I think Jeffrey Simpson’s “A triumph of politics over economics” summarizes the issue best:
Personal and corporate income tax cuts, as every economist knows, tend to stimulate savings and investment, which is what an economy needs to become more productive and competitive, thereby raising overall living standards. Lower consumption taxes stimulate more – wait for it – consumption, some of which leaks out of the economy in the form of purchasing imports and taking trips abroad.
The GST cut is the triumph of base politics over sensible economics.
Thus far, the Harper government’s tax and spending policies have been deeply disappointing for the country’s competitive position.
The government will have drilled a $10-billion hole in federal revenues through the two-point GST cut that will do nothing for productivity and competitiveness when compared with every other available tax cut, as the economists interviewed by the ROB illustrated this week.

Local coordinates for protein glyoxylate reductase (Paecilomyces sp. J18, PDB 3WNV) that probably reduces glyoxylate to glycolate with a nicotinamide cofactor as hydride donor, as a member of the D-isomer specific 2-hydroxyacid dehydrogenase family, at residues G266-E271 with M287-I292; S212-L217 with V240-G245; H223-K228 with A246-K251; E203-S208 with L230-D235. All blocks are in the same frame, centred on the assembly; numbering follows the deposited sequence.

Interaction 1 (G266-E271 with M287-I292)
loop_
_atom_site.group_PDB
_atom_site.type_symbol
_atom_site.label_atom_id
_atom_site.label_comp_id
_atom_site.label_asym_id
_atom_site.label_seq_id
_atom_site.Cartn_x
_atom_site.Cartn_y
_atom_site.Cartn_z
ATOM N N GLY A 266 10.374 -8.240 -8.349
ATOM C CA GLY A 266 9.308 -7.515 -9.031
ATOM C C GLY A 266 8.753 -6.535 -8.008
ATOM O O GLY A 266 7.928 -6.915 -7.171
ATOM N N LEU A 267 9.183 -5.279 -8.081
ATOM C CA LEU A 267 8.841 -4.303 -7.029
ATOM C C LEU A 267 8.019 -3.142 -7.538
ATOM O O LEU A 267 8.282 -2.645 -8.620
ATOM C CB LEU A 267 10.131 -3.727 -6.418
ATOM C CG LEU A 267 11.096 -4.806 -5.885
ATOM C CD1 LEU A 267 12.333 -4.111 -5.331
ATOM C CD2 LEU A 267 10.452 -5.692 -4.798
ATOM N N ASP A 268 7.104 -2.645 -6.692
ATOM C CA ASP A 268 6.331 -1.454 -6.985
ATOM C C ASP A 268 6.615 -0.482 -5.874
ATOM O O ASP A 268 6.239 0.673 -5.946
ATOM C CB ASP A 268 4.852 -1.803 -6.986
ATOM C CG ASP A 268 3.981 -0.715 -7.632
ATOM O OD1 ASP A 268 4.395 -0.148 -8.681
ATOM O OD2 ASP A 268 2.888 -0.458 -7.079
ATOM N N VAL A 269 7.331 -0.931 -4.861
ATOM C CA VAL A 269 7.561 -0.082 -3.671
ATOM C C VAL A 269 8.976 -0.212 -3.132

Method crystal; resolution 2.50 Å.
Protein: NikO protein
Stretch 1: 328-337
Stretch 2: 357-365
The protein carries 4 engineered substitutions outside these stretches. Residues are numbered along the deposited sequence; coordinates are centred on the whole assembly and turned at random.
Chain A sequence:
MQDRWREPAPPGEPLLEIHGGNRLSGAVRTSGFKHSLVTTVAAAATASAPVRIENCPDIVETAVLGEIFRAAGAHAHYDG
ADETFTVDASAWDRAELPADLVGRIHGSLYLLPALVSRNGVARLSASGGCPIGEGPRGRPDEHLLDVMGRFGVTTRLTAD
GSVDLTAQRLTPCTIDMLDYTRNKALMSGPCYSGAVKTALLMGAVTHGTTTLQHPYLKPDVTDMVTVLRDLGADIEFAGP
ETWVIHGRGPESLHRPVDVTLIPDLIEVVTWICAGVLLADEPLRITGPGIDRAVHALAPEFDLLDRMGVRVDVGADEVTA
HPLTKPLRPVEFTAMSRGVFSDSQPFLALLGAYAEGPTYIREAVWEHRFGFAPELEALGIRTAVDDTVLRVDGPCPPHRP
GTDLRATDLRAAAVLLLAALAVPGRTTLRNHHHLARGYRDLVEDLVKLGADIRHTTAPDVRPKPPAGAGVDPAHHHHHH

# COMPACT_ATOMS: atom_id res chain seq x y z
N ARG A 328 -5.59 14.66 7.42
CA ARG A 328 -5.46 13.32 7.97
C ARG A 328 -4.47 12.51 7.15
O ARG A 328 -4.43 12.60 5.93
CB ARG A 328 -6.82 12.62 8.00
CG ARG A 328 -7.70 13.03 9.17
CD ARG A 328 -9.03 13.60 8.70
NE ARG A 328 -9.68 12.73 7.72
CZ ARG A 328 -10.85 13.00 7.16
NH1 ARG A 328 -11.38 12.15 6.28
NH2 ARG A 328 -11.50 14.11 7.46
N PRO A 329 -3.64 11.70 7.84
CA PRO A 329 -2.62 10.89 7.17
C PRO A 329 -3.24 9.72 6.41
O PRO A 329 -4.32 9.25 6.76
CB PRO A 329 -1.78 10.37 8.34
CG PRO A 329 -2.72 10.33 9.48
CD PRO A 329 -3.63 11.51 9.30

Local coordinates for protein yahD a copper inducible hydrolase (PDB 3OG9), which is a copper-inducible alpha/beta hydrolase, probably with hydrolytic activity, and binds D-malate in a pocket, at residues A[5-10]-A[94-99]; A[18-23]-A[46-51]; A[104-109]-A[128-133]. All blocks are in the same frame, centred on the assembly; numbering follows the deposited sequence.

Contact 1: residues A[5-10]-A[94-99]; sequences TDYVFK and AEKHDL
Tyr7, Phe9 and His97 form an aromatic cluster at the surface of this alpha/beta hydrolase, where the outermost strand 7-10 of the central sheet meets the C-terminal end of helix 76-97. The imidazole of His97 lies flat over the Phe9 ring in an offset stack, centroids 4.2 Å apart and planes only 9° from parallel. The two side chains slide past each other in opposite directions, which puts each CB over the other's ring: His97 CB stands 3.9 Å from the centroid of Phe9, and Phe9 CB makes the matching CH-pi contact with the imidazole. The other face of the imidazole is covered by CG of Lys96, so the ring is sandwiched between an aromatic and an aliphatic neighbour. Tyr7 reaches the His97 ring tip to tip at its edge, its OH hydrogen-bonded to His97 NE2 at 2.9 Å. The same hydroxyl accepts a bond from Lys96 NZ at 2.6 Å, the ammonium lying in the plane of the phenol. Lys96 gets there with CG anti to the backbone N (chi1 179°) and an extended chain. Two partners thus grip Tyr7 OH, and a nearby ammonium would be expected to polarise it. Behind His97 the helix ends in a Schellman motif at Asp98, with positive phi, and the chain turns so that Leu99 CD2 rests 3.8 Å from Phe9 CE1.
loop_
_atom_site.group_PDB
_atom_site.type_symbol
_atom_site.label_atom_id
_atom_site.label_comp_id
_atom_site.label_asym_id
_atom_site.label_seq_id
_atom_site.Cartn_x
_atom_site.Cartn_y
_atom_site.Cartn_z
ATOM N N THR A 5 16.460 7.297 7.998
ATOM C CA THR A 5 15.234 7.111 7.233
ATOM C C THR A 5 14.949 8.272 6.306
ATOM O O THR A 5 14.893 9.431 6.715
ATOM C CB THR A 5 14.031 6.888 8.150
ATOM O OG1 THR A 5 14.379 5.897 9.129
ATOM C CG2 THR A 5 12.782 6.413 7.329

Both policies represented the triumph of politics over economics, and short-term political considerations over long-term economic thinking.
Instead of this nonsense, tax policy should involve raising the GST, introducing carbon taxes, and then offsetting these new revenues by reductions in personal and corporate taxes to make Canada more efficient, competitive, fair and green.
(And as an aside, CBC’s Marketplace did an interesting story this year where they showed that, in many cases, the GST was just swallowed by rounding, giving more money to the seller and less to the consumer. Examples included movie and theatre tickets, whose “price includes GST” didn’t check a whit as the GST rate did. The companies just made more profit on each ticket.)
Sigh. So more’s the pity that we pretty much stuck with this 5% rate now. Though both the Liberals and the NDP argued against the cut, neither will take the political risk of undoing it (despite Conservative ads claiming the contrary). Only the Greens, bless them, are willing to to pledge to raise the GST back to 6% and use the increase to fund mass transit in cities.